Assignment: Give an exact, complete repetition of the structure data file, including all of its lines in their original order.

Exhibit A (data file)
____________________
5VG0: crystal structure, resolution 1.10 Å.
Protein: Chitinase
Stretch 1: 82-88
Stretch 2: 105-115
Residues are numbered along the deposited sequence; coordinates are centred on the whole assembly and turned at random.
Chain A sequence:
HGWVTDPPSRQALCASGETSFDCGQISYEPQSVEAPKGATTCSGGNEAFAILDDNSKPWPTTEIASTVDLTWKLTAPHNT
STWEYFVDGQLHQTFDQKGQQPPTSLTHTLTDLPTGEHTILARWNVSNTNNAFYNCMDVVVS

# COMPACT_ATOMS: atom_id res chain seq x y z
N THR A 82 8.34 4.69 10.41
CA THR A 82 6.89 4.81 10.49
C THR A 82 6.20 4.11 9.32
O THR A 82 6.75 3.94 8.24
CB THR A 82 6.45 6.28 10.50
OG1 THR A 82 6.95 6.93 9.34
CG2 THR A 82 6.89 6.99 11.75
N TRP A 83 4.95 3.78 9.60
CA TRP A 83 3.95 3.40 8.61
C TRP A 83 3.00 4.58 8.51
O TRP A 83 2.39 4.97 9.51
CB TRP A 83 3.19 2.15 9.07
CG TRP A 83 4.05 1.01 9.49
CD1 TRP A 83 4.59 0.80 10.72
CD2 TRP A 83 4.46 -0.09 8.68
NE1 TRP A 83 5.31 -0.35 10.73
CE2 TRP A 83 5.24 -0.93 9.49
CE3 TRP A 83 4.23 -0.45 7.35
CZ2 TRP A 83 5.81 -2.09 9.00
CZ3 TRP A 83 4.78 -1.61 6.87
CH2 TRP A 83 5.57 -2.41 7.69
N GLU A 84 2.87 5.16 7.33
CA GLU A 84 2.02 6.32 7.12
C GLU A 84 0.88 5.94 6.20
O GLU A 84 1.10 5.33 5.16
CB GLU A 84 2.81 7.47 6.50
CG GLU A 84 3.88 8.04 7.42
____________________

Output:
5VG0: crystal structure, resolution 1.10 Å.
Protein: Chitinase
Stretch 1: 82-88
Stretch 2: 105-115
Residues are numbered along the deposited sequence; coordinates are centred on the whole assembly and turned at random.
Chain A sequence:
HGWVTDPPSRQALCASGETSFDCGQISYEPQSVEAPKGATTCSGGNEAFAILDDNSKPWPTTEIASTVDLTWKLTAPHNT
STWEYFVDGQLHQTFDQKGQQPPTSLTHTLTDLPTGEHTILARWNVSNTNNAFYNCMDVVVS

# COMPACT_ATOMS: atom_id res chain seq x y z
N THR A 82 8.34 4.69 10.41
CA THR A 82 6.89 4.81 10.49
C THR A 82 6.20 4.11 9.32
O THR A 82 6.75 3.94 8.24
CB THR A 82 6.45 6.28 10.50
OG1 THR A 82 6.95 6.93 9.34
CG2 THR A 82 6.89 6.99 11.75
N TRP A 83 4.95 3.78 9.60
CA TRP A 83 3.95 3.40 8.61
C TRP A 83 3.00 4.58 8.51
O TRP A 83 2.39 4.97 9.51
CB TRP A 83 3.19 2.15 9.07
CG TRP A 83 4.05 1.01 9.49
CD1 TRP A 83 4.59 0.80 10.72
CD2 TRP A 83 4.46 -0.09 8.68
NE1 TRP A 83 5.31 -0.35 10.73
CE2 TRP A 83 5.24 -0.93 9.49
CE3 TRP A 83 4.23 -0.45 7.35
CZ2 TRP A 83 5.81 -2.09 9.00
CZ3 TRP A 83 4.78 -1.61 6.87
CH2 TRP A 83 5.57 -2.41 7.69
N GLU A 84 2.87 5.16 7.33
CA GLU A 84 2.02 6.32 7.12
C GLU A 84 0.88 5.94 6.20
O GLU A 84 1.10 5.33 5.16
CB GLU A 84 2.81 7.47 6.50
CG GLU A 84 3.88 8.04 7.42